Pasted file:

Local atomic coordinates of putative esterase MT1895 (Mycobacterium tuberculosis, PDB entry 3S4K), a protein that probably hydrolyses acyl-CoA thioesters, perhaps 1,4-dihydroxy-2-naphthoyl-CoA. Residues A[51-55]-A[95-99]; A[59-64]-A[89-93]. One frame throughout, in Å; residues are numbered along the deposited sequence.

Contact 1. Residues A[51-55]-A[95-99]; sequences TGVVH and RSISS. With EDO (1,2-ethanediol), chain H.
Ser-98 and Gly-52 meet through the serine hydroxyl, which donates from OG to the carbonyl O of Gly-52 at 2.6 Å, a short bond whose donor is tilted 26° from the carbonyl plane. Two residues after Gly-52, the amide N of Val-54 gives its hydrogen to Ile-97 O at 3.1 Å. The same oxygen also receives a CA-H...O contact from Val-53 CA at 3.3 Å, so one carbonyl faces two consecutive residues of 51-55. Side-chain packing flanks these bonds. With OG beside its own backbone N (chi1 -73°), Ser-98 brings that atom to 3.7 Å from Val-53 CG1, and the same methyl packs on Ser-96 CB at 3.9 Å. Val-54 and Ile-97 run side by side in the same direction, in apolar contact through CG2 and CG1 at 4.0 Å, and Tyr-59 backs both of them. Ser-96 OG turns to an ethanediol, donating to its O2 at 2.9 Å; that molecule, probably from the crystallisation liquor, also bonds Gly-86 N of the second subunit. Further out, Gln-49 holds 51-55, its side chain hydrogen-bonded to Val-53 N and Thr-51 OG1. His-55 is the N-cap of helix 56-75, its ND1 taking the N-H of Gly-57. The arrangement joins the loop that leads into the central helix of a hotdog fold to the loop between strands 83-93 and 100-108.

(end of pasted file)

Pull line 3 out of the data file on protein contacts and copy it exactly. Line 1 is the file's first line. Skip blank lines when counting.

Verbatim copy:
Ser-98 and Gly-52 meet through the serine hydroxyl, which donates from OG to the carbonyl O of Gly-52 at 2.6 Å, a short bond whose donor is tilted 26° from the carbonyl plane. Two residues after Gly-52, the amide N of Val-54 gives its hydrogen to Ile-97 O at 3.1 Å. The same oxygen also receives a CA-H...O contact from Val-53 CA at 3.3 Å, so one carbonyl faces two consecutive residues of 51-55. Side-chain packing flanks these bonds. With OG beside its own backbone N (chi1 -73°), Ser-98 brings that atom to 3.7 Å from Val-53 CG1, and the same methyl packs on Ser-96 CB at 3.9 Å. Val-54 and Ile-97 run side by side in the same direction, in apolar contact through CG2 and CG1 at 4.0 Å, and Tyr-59 backs both of them. Ser-96 OG turns to an ethanediol, donating to its O2 at 2.9 Å; that molecule, probably from the crystallisation liquor, also bonds Gly-86 N of the second subunit. Further out, Gln-49 holds 51-55, its side chain hydrogen-bonded to Val-53 N and Thr-51 OG1. His-55 is the N-cap of helix 56-75, its ND1 taking the N-H of Gly-57. The arrangement joins the loop that leads into the central helix of a hotdog fold to the loop between strands 83-93 and 100-108.